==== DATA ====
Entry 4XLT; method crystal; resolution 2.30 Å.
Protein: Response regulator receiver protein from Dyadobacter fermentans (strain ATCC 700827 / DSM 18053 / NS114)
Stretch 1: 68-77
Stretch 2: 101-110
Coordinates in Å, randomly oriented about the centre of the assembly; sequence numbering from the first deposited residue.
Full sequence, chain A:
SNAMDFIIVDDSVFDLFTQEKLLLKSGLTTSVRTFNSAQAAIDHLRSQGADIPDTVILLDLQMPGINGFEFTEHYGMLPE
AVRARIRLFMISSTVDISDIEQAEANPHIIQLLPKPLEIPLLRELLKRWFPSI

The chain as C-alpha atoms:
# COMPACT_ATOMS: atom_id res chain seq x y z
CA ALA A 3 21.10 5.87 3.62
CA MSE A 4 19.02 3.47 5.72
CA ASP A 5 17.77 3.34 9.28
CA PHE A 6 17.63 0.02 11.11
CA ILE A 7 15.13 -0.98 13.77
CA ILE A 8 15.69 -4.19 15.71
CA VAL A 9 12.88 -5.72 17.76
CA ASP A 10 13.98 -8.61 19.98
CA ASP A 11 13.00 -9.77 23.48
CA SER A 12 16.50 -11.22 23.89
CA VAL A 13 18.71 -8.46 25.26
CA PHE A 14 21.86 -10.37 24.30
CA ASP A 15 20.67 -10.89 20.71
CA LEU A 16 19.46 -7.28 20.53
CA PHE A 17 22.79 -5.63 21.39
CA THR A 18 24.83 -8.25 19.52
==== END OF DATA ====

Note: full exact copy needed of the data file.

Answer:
Entry 4XLT; method crystal; resolution 2.30 Å.
Protein: Response regulator receiver protein from Dyadobacter fermentans (strain ATCC 700827 / DSM 18053 / NS114)
Stretch 1: 68-77
Stretch 2: 101-110
Coordinates in Å, randomly oriented about the centre of the assembly; sequence numbering from the first deposited residue.
Full sequence, chain A:
SNAMDFIIVDDSVFDLFTQEKLLLKSGLTTSVRTFNSAQAAIDHLRSQGADIPDTVILLDLQMPGINGFEFTEHYGMLPE
AVRARIRLFMISSTVDISDIEQAEANPHIIQLLPKPLEIPLLRELLKRWFPSI

The chain as C-alpha atoms:
# COMPACT_ATOMS: atom_id res chain seq x y z
CA ALA A 3 21.10 5.87 3.62
CA MSE A 4 19.02 3.47 5.72
CA ASP A 5 17.77 3.34 9.28
CA PHE A 6 17.63 0.02 11.11
CA ILE A 7 15.13 -0.98 13.77
CA ILE A 8 15.69 -4.19 15.71
CA VAL A 9 12.88 -5.72 17.76
CA ASP A 10 13.98 -8.61 19.98
CA ASP A 11 13.00 -9.77 23.48
CA SER A 12 16.50 -11.22 23.89
CA VAL A 13 18.71 -8.46 25.26
CA PHE A 14 21.86 -10.37 24.30
CA ASP A 15 20.67 -10.89 20.71
CA LEU A 16 19.46 -7.28 20.53
CA PHE A 17 22.79 -5.63 21.39
CA THR A 18 24.83 -8.25 19.52